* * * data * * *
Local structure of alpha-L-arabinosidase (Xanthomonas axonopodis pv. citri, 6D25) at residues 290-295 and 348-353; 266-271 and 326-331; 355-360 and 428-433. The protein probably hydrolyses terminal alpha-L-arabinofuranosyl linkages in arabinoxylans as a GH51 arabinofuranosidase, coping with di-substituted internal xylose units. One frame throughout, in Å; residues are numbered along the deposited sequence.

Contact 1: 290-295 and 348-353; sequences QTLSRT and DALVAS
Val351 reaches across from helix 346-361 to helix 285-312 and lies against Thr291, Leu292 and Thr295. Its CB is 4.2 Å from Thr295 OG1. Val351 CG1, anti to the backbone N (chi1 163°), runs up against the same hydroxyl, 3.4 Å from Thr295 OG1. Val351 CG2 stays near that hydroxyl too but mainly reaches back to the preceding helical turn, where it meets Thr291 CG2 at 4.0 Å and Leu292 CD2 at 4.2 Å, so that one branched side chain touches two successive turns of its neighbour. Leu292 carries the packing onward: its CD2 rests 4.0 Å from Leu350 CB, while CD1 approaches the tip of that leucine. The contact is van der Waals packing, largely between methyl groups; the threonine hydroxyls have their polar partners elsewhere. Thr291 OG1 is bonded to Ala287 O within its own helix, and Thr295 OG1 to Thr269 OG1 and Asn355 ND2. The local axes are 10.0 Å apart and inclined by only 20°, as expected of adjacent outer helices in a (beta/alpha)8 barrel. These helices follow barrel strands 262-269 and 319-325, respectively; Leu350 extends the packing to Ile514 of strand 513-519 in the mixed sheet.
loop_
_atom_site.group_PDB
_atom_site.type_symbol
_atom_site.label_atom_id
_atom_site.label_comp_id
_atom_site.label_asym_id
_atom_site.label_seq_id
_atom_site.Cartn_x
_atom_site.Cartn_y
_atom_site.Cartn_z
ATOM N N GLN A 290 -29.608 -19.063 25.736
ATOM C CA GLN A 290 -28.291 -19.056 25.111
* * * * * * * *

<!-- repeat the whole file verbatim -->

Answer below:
Local structure of alpha-L-arabinosidase (Xanthomonas axonopodis pv. citri, 6D25) at residues 290-295 and 348-353; 266-271 and 326-331; 355-360 and 428-433. The protein probably hydrolyses terminal alpha-L-arabinofuranosyl linkages in arabinoxylans as a GH51 arabinofuranosidase, coping with di-substituted internal xylose units. One frame throughout, in Å; residues are numbered along the deposited sequence.

Contact 1: 290-295 and 348-353; sequences QTLSRT and DALVAS
Val351 reaches across from helix 346-361 to helix 285-312 and lies against Thr291, Leu292 and Thr295. Its CB is 4.2 Å from Thr295 OG1. Val351 CG1, anti to the backbone N (chi1 163°), runs up against the same hydroxyl, 3.4 Å from Thr295 OG1. Val351 CG2 stays near that hydroxyl too but mainly reaches back to the preceding helical turn, where it meets Thr291 CG2 at 4.0 Å and Leu292 CD2 at 4.2 Å, so that one branched side chain touches two successive turns of its neighbour. Leu292 carries the packing onward: its CD2 rests 4.0 Å from Leu350 CB, while CD1 approaches the tip of that leucine. The contact is van der Waals packing, largely between methyl groups; the threonine hydroxyls have their polar partners elsewhere. Thr291 OG1 is bonded to Ala287 O within its own helix, and Thr295 OG1 to Thr269 OG1 and Asn355 ND2. The local axes are 10.0 Å apart and inclined by only 20°, as expected of adjacent outer helices in a (beta/alpha)8 barrel. These helices follow barrel strands 262-269 and 319-325, respectively; Leu350 extends the packing to Ile514 of strand 513-519 in the mixed sheet.
loop_
_atom_site.group_PDB
_atom_site.type_symbol
_atom_site.label_atom_id
_atom_site.label_comp_id
_atom_site.label_asym_id
_atom_site.label_seq_id
_atom_site.Cartn_x
_atom_site.Cartn_y
_atom_site.Cartn_z
ATOM N N GLN A 290 -29.608 -19.063 25.736
ATOM C CA GLN A 290 -28.291 -19.056 25.111